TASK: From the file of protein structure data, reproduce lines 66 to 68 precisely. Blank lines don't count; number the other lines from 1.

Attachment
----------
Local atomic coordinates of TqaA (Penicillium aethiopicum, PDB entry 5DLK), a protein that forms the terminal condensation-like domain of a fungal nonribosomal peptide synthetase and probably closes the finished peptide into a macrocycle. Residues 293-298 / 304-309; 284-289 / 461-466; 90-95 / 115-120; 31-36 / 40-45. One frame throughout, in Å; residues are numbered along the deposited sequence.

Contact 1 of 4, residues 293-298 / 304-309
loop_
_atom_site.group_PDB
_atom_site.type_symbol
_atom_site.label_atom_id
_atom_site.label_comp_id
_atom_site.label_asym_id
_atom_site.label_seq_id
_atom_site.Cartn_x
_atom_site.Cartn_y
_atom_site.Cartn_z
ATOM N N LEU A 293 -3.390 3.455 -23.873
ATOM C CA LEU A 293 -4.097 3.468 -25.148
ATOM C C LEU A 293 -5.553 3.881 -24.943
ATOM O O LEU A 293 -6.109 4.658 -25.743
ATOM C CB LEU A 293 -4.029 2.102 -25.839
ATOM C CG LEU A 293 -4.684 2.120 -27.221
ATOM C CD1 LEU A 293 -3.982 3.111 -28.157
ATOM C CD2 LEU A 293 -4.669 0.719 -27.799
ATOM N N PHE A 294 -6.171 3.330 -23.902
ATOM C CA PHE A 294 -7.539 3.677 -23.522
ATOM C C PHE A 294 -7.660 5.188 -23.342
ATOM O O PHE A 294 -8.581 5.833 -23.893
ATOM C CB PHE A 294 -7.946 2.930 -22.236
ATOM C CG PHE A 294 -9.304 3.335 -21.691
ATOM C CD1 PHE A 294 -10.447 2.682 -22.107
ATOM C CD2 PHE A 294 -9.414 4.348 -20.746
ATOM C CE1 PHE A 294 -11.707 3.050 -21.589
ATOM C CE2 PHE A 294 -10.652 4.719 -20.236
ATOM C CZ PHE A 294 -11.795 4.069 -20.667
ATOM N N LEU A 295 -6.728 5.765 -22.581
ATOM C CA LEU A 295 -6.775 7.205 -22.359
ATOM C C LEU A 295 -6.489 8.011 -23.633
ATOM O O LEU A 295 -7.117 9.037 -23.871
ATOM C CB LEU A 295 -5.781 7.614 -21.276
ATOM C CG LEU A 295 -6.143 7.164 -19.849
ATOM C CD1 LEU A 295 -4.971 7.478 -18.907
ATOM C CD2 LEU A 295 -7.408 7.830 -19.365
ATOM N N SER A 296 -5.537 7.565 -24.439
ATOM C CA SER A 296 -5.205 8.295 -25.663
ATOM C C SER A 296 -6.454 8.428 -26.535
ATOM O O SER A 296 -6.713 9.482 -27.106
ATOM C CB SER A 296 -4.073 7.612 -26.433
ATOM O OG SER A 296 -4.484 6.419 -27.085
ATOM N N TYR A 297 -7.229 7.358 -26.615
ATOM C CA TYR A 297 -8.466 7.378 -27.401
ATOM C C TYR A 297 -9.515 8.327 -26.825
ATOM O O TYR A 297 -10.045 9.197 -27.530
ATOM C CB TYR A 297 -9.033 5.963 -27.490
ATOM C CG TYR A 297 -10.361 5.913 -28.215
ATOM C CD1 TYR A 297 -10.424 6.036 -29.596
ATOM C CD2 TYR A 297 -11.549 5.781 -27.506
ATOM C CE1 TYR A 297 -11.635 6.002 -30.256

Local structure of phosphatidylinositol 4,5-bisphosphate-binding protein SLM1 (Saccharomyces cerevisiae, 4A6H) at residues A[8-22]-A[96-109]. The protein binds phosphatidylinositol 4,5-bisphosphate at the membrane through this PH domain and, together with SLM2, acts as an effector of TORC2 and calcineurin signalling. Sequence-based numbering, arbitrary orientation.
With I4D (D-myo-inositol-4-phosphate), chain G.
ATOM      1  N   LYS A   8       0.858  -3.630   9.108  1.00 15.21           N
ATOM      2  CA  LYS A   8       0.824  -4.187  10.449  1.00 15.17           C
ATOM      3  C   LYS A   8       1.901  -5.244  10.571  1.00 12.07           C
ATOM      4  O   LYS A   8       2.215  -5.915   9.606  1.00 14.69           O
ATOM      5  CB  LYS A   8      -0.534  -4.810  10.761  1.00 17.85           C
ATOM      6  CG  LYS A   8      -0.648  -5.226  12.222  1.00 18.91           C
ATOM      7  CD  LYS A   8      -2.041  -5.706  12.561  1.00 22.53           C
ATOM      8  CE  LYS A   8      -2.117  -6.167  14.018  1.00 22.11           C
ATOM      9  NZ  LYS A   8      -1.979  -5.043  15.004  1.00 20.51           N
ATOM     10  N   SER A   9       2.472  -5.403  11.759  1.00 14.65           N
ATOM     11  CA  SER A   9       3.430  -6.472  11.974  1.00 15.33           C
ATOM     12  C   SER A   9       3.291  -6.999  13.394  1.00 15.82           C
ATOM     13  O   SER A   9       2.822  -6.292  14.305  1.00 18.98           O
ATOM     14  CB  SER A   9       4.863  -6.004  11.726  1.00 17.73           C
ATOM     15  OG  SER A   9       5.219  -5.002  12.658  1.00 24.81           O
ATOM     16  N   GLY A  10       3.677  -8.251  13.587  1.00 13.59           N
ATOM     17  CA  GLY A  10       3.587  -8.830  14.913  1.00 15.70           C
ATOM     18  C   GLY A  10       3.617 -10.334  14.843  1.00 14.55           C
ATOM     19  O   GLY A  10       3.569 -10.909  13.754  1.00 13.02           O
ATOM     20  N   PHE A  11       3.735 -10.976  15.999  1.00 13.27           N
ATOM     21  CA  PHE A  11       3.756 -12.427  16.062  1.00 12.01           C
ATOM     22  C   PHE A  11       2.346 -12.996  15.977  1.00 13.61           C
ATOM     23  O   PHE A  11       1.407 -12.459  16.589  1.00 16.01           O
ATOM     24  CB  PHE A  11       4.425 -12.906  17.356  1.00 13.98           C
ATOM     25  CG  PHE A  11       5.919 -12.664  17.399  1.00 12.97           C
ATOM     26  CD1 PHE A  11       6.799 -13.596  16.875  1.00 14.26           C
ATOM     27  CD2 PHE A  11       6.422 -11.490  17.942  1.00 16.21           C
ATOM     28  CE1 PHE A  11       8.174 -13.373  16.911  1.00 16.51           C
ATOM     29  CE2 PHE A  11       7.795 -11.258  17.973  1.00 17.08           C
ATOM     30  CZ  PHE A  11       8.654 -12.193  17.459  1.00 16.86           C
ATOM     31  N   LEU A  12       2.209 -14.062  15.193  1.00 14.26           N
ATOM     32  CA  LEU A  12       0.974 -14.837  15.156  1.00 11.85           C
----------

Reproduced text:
ATOM     10  N   SER A   9       2.472  -5.403  11.759  1.00 14.65           N
ATOM     11  CA  SER A   9       3.430  -6.472  11.974  1.00 15.33           C
ATOM     12  C   SER A   9       3.291  -6.999  13.394  1.00 15.82           C